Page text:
Peter Toole is here to tell the story that some thought they might never hear. He is happy, riding again and ready for a fresh challenge.
The jockey suffered bleeding to his brain after a fall at Aintree on Grand National Day two years ago. He was in a coma for 13 days as friends, family and racing fans prayed for a recovery.
Following Toole's fall, a Facebook group called Get Well Peter Toole was set up, with more than 3,000 people joining as racing rallied round to support one of their own.
Toole eventually recovered virtually all of his previous powers, albeit some of them at a slightly reduced speed, and is heading home on Monday to the Republic of Ireland to start a new chapter in his life.
"The support from everybody was unbelievable," the 24-year-old tells BBC Sport. "The amount of cards were uncountable. The basket at my mother's house was overflowing. There were hundreds.
"I'd like to thanks all those people out there who took the time to do it."
The jockey from County Meath was an emerging star of the National Hunt ranks, competing in the big races alongside riding greats like AP McCoy and Ruby Walsh.
On Saturday, 9 April, 2011, he suffered bleeding on the right side of his brain when his mount Classic Fly fell at the first fence in a novices' steeplechase held in advance of the National.
As radio phone-ins and media reports concentrated on two equine fatalities in the main race, Toole's mother Fidelma, father James and elder brother Paddy were among those praying he would pull through.
"At least I'm still here. I can do everything I did before, I'm just a little slower at doing it," says Toole.
Few sportsmen, with perhaps the exception of motorcyclists, risk danger like jump jockeys. An ambulance follows their every move as they guide thoroughbreds weighing half a tonne at speeds of 30mph over obstacles more than four feet high.
It is a dangerous game for man and beast and we speak at a time when racing again prays for one of its own with popular amateur jockey JT (John Thomas) McNamara in intensive care, with serious spinal injuries following a fall at the Cheltenham Festival.
While Toole suffered a brain injury and the concern over McNamara is with spinal injuries, there are still parallels.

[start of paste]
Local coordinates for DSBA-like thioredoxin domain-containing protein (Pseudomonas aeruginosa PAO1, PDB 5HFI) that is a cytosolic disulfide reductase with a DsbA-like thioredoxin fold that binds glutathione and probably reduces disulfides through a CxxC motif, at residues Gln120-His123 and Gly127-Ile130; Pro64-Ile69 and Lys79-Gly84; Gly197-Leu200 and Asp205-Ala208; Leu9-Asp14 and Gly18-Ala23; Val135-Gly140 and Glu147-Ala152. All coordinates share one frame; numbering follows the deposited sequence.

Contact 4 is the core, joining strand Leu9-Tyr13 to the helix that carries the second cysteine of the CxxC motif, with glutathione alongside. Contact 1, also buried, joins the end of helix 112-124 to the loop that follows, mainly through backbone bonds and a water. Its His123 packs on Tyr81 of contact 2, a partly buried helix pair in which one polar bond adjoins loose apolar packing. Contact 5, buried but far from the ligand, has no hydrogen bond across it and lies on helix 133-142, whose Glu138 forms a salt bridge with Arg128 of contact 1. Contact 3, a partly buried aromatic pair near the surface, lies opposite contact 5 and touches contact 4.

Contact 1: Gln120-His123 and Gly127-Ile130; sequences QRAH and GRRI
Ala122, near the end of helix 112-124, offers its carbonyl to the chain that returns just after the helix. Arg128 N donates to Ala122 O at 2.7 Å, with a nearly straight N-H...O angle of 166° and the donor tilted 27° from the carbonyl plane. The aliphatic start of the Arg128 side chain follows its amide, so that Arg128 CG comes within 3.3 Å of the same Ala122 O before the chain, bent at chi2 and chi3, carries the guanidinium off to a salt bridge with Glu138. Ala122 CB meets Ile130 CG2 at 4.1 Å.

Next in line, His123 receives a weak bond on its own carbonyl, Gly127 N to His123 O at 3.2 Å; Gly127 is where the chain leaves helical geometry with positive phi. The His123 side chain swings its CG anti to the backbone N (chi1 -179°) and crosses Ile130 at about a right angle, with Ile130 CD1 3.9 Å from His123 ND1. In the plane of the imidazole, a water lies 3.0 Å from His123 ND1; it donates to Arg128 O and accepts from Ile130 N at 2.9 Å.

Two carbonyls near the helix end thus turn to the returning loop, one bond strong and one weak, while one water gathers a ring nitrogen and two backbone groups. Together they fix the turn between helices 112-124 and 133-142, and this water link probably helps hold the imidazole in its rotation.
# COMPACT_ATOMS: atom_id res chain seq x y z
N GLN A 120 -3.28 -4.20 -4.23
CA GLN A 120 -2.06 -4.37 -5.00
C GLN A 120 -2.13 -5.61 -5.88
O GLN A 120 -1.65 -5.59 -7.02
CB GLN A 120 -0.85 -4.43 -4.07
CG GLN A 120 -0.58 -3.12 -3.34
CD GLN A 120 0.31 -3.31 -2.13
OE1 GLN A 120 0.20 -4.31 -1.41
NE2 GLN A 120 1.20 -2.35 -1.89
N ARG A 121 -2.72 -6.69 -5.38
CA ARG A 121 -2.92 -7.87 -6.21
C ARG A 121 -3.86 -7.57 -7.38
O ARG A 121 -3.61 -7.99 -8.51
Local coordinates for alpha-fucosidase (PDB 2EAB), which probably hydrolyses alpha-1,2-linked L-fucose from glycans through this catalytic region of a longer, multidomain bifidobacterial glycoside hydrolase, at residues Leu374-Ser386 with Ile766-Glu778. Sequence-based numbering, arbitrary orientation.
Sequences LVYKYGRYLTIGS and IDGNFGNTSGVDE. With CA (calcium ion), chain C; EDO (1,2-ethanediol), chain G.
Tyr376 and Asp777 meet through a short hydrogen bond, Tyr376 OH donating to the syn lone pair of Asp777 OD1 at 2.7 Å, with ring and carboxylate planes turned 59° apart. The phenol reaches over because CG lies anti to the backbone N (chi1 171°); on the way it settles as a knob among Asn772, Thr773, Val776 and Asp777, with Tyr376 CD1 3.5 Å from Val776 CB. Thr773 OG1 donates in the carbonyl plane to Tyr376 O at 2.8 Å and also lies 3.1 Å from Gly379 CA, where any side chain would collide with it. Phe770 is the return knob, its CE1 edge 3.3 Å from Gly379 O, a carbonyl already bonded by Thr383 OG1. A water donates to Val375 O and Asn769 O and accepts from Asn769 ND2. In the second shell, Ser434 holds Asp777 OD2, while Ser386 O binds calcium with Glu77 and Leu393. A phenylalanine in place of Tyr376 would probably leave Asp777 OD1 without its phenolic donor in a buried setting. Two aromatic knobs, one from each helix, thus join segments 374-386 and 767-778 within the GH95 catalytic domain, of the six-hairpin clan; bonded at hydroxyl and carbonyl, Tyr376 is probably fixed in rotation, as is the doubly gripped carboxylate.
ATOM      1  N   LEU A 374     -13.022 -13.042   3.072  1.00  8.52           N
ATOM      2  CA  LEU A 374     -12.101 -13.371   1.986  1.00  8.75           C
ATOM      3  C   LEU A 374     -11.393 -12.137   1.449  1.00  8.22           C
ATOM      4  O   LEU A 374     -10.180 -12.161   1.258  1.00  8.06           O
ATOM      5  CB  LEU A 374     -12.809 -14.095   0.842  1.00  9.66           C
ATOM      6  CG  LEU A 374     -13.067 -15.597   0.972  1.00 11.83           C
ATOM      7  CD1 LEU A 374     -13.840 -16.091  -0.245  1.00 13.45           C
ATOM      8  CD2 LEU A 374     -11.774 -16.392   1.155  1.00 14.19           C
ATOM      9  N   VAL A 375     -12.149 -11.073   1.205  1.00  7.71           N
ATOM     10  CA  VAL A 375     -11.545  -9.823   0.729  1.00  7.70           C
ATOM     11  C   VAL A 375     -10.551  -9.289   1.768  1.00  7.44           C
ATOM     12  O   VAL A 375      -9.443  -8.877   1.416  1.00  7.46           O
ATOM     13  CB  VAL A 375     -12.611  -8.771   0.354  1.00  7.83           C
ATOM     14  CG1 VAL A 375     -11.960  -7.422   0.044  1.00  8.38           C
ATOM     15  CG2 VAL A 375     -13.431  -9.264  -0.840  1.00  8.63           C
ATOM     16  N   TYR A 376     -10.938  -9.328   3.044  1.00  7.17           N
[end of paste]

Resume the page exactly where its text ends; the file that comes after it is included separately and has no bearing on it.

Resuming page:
"Hopefully, John Thomas does come out of it," Toole adds. "We wait and hope. It's a long process.
"Going at that speed, and taking a fall is always going to be tricky. Hopefully, there is a positive outcome."
Toole had his own false starts in his two-year road to recovery.
With slow, deliberate sentences, he recalls a period in Beaumont Hospital in Dublin: "When I came out of the coma, they had me in a wheelchair for weeks and weeks.
"They gave me a crutch and said, 'You will be advised when you can use it'. I went to get out of bed out of curiosity one day and fell over. The nurse helped me back and said, 'You can't be doing that'."
Gradually, with the help of the crutch and people like his jockey pal David Crosse, he got back on his feet.
Toole happily cracks a few jokes: "Even when I'm around the weighing room, the amount of people who say hello is unbelievable. I think, 'Who the hell is that?'"
Trainer Charlie Mann, based in Upper Lambourn in Berkshire, stood by his injured jockey as he recovered,
"He's retained his sense of humour," said Mann, whose own riding career ended when he broke his neck in a fall. "He's worked hard, done well and hopefully can find another career in Ireland.
"A lot of people take it for granted, but this is a precarious business we are in. You are only one fall away from your career ending.
"It takes a long time to get over things like that, but he was a different person once he started riding out with the horses again.
"He's still good, but took the decision not to reapply for his licence. He's a very, very good jockey, a likeable fella who is missed in the weighing room.
"It's a waste, but he's alive and he's got a future."
That future was uncertain when the Injured Jockeys Fund (IJF) sent one of its staff, Karen Sharpe, to help the rider and his family in the hours after his fall.
"Peter was in a coma, he wasn't responding, there were no signs of him hearing anything," Sharpe says. "They say people pick up voices and his mum and dad would read out bits from the Racing Post to him.
"My husband even went off to Sedgefield races with a dictaphone and recorded messages from jockeys which were played to Peter."
She saw the improvement as Toole left hospital and continued his rehabilitation at the fund's Oaksey House, named after its founder Lord Oaksey.
"The funny thing is I spent all that time with him in hospital, felt I knew him and was close to him, but when I went to see him in Ireland months afterwards, he was really meeting me for the first time as he couldn't remember his time in Liverpool," Sharpe says.
"I'd sat and held his hand, felt like I'd known him for years, and he didn't have a clue who I was."
Does Peter Toole know what might happen next when he settles back to life in his Irish homeland?
"No is the honest answer," he says. "It could have been a lot, lot worse. The future could hold anything."